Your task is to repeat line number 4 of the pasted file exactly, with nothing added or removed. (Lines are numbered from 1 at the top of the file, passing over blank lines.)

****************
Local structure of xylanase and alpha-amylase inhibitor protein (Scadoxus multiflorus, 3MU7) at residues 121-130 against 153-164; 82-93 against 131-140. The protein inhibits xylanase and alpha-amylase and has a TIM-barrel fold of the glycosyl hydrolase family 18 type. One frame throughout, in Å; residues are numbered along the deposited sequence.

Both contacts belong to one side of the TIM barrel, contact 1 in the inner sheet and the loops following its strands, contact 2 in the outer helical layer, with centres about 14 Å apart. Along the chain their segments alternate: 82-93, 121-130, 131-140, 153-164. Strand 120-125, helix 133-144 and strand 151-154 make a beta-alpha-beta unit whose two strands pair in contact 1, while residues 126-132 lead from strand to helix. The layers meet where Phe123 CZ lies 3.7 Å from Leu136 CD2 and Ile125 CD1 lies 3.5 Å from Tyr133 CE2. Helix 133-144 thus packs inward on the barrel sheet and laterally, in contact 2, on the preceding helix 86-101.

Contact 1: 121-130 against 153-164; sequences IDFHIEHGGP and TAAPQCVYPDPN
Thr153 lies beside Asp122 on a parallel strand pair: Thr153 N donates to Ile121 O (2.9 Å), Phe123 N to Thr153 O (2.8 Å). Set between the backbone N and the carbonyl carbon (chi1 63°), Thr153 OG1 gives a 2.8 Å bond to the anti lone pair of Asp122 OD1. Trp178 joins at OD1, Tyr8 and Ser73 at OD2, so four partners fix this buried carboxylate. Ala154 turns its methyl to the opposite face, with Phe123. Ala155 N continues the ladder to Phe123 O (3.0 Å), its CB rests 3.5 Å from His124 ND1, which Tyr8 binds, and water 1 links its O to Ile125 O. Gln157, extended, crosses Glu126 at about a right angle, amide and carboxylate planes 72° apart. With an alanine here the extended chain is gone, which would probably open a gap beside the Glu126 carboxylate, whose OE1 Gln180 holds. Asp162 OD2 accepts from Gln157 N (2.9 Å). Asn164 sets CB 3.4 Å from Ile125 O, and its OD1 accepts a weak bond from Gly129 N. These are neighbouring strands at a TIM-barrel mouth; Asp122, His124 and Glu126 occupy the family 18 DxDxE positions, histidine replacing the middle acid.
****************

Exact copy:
Thr153 lies beside Asp122 on a parallel strand pair: Thr153 N donates to Ile121 O (2.9 Å), Phe123 N to Thr153 O (2.8 Å). Set between the backbone N and the carbonyl carbon (chi1 63°), Thr153 OG1 gives a 2.8 Å bond to the anti lone pair of Asp122 OD1. Trp178 joins at OD1, Tyr8 and Ser73 at OD2, so four partners fix this buried carboxylate. Ala154 turns its methyl to the opposite face, with Phe123. Ala155 N continues the ladder to Phe123 O (3.0 Å), its CB rests 3.5 Å from His124 ND1, which Tyr8 binds, and water 1 links its O to Ile125 O. Gln157, extended, crosses Glu126 at about a right angle, amide and carboxylate planes 72° apart. With an alanine here the extended chain is gone, which would probably open a gap beside the Glu126 carboxylate, whose OE1 Gln180 holds. Asp162 OD2 accepts from Gln157 N (2.9 Å). Asn164 sets CB 3.4 Å from Ile125 O, and its OD1 accepts a weak bond from Gly129 N. These are neighbouring strands at a TIM-barrel mouth; Asp122, His124 and Glu126 occupy the family 18 DxDxE positions, histidine replacing the middle acid.